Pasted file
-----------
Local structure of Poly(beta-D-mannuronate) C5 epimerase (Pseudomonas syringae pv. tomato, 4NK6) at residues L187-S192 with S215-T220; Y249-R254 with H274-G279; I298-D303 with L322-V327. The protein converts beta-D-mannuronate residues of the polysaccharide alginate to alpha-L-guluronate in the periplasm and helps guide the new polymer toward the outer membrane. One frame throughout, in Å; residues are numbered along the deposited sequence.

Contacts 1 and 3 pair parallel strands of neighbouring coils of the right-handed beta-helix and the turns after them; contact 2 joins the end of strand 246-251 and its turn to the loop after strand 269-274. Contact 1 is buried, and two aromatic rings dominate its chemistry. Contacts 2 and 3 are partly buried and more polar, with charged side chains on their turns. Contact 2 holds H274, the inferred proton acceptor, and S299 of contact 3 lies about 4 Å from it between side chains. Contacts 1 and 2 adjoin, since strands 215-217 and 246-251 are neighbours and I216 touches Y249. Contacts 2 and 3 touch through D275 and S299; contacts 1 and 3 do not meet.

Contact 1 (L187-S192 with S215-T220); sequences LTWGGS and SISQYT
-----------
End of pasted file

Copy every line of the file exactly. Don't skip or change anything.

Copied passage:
Local structure of Poly(beta-D-mannuronate) C5 epimerase (Pseudomonas syringae pv. tomato, 4NK6) at residues L187-S192 with S215-T220; Y249-R254 with H274-G279; I298-D303 with L322-V327. The protein converts beta-D-mannuronate residues of the polysaccharide alginate to alpha-L-guluronate in the periplasm and helps guide the new polymer toward the outer membrane. One frame throughout, in Å; residues are numbered along the deposited sequence.

Contacts 1 and 3 pair parallel strands of neighbouring coils of the right-handed beta-helix and the turns after them; contact 2 joins the end of strand 246-251 and its turn to the loop after strand 269-274. Contact 1 is buried, and two aromatic rings dominate its chemistry. Contacts 2 and 3 are partly buried and more polar, with charged side chains on their turns. Contact 2 holds H274, the inferred proton acceptor, and S299 of contact 3 lies about 4 Å from it between side chains. Contacts 1 and 2 adjoin, since strands 215-217 and 246-251 are neighbours and I216 touches Y249. Contacts 2 and 3 touch through D275 and S299; contacts 1 and 3 do not meet.

Contact 1 (L187-S192 with S215-T220); sequences LTWGGS and SISQYT